DABROWSKA: (Through interpreter) I focused on doing whatever I could to survive. I had hope, but sometimes, an officer with a cane selected some of us to go to the gas chamber. What left the deepest impression on me were watching those marches to the chambers where so many were murdered.
SCHMITZ: Of the 1.3 million people sent to Auschwitz, 1.1 million of them died; 865,000 of them were Jews who were sent to their deaths in the gas chambers upon arrival. Another Auschwitz survivor, Janina Iwanska, is now 89 years old and living in Warsaw. She arrived to the camp at the height of the killing, an eight-week period in 1944 when guards killed 330,000 people. She was 14, separated from her parents, and she arrived at Auschwitz alone among hundreds packed in a train car.
JANINA IWANSKA: (Through interpreter) We were taken off the train at night, and the air was thick with smoke that smelled like burning hair. We walked through a forest, and I asked a prisoner, what are those bonfires? And she said, you'll find out, child. It was only later that I learned they were burning bodies because they couldn't keep up with the crematoriums alone.
SCHMITZ: Iwanska slept in the children's dorm, and she quickly made herself useful by taking care of the younger children at the camp. This and the fact that she isn't Jewish were the reasons she believes she survived.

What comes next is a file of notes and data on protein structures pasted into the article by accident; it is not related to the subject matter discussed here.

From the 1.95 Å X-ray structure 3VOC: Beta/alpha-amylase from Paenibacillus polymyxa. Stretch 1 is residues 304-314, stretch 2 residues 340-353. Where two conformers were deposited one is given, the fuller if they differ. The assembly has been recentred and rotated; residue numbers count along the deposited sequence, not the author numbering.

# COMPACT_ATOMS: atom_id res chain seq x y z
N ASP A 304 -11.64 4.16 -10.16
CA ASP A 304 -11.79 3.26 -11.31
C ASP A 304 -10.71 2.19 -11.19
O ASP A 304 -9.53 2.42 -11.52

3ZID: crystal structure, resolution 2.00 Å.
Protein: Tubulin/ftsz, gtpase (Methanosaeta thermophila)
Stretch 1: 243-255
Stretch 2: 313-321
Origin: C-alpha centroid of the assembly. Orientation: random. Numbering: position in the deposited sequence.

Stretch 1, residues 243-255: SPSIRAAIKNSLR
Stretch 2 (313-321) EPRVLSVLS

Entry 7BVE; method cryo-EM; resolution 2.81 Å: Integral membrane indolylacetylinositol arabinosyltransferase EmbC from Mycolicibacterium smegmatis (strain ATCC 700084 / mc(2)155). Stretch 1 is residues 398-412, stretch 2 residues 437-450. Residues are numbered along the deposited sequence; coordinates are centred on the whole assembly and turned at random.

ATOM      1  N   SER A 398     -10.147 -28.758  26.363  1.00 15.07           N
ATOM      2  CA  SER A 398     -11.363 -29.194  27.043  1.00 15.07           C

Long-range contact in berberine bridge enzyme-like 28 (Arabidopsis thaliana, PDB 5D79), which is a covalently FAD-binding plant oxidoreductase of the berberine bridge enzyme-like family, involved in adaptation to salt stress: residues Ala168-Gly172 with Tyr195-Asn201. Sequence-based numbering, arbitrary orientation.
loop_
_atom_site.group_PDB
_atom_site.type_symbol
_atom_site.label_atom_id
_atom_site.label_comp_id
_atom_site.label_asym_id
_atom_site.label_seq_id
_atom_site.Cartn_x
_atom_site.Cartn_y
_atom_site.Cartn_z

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SCHMITZ: Today, Auschwitz is a museum commemorating the evil humans are capable of inflicting on each other. Tour groups quietly shuffle from an exhibit holding two tons of hair shaved from the victims of the gas chambers to the gallows where the former commandant of Auschwitz was hanged after he was tried by a military tribunal. In his years as an Auschwitz guide, Pawel Sawicki has seen thousands of tourists.
PAWEL SAWICKI: Sometimes I think that when they leave a candle or a stone or they put a flower or they say a prayer and they leave the memorial and they go back to their life, they think our job is done. We remembered. But I think there should be a next step. People should look at this place and think about our moral responsibility. And this is not anthropological discovery that people - oh, people 75 years ago were able to do something like this, and we are surprised. They are able to do, they did it before, and people still hate each other.